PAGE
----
Newport's hot commodity: sand

Landscape constantly shifts at the water's edge, but work on Marina Park will allow dredging and redistribution of the grainy material.

April 15, 2014|By Emily Foxhall | By Emily Foxhall
  • Sand has been eroding from China Cove at an alarming rate.
Sand has been eroding from China Cove at an alarming rate. (Don Leach, Daily…)

While some Newport Beach residents eagerly await the opening of Marina Park in two years, others already have cause for celebration.

They've been promised some of the location's sand.

To make way for the 23-slip marina planned for the new Balboa Peninsula park, crews will soon dredge more than 40,000 cubic yards of material from the harbor and redistribute it throughout the city's shoreline.

It's a perfect source for reusable beach material — a highly sought-after commodity for beach dwellers who experience, quite literally, life's shifting sands. As seasons pass, their beaches change, sometimes growing, sometimes shrinking.

High on the list of recipients in the coming months is China Cove, a Corona del Mar community that faces the entrance channel leading into Newport Harbor.

The community will receive 5,000 cubic yards of the grainy material, city staff said.

Portions will also be distributed in front of the lifeguard headquarters by the Newport Pier and at Marina Park itself.


The rest will be dumped in the ocean to make its way onto the beaches more slowly, a sort of "pre-loading," Public Works Director Dave Webb said.

"It's the nature of sand," Webb explained. "People think it's a static thing, but it's not. It's dynamic. It's moving all the time. It's constant maintenance."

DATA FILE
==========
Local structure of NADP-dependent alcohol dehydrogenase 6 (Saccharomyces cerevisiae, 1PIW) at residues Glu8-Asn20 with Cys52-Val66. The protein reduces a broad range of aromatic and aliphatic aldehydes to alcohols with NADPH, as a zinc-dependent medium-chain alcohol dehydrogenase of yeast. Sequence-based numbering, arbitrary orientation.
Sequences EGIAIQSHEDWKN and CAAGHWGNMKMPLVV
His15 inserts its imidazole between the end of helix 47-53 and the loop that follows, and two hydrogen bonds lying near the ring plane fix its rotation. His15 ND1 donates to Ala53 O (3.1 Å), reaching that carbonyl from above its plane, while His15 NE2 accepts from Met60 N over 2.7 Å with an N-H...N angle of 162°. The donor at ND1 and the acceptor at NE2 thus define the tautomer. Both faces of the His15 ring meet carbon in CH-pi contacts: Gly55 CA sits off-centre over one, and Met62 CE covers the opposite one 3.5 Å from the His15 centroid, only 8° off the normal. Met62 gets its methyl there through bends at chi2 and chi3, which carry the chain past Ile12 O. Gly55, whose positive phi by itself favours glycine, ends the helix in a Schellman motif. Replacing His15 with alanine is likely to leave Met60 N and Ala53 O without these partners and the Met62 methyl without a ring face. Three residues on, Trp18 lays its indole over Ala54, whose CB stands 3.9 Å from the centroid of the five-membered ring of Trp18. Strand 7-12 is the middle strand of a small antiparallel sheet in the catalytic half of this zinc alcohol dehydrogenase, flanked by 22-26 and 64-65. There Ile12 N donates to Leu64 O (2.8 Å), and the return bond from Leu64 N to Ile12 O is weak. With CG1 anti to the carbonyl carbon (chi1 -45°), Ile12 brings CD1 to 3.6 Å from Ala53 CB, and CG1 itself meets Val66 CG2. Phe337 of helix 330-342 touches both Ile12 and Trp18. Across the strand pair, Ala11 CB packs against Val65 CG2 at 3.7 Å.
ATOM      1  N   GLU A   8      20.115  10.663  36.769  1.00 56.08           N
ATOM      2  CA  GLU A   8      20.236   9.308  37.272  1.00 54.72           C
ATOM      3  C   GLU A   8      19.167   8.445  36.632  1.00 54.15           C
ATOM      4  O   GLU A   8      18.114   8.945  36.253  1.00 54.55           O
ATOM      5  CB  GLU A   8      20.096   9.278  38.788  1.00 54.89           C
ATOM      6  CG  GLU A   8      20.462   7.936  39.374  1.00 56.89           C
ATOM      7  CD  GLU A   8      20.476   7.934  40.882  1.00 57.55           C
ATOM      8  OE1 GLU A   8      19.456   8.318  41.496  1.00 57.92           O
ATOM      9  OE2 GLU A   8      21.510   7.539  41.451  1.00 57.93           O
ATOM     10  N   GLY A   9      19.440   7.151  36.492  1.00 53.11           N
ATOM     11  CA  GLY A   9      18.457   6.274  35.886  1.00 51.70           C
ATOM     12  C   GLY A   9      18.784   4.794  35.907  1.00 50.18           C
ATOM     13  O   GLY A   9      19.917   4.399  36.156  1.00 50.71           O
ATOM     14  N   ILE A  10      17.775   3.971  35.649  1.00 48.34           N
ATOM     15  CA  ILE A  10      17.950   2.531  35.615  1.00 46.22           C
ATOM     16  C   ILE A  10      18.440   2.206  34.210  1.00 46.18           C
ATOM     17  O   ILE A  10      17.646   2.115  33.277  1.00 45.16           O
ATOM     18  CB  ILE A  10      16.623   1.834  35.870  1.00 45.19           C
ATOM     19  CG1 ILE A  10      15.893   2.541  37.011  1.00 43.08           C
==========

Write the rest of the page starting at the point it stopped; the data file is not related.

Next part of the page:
Be it tides, wind or storms, a number of forces influence sand's flow.

At China Cove, resident Warren James said the sand tends to travel north, moving from the smaller of the two beaches toward the larger.

As it continues north along the shore, the sand periodically fills up the bottom of a marina at a neighboring condo complex, Channel Reef. The marina has been be dredged periodically and the sand placed back on the beach.

"The beach would go up, and it would go down," James said rhythmically. "It would go up, and it would go down."

But about five years ago, 7,000 cubic yards of sand were trucked away by the city, throwing off the delicate balance, James said. (Webb disputes this assertion.)

Whereas James once played baseball on dry sand with his son, now 34, the shore outside his home is wet most of the time, the longtime resident explained. The height of the beach has lowered noticeably.

"I've raised hell with the city," he said. "You guys hauled all the sand away. You've caused all the problems. We want sand."

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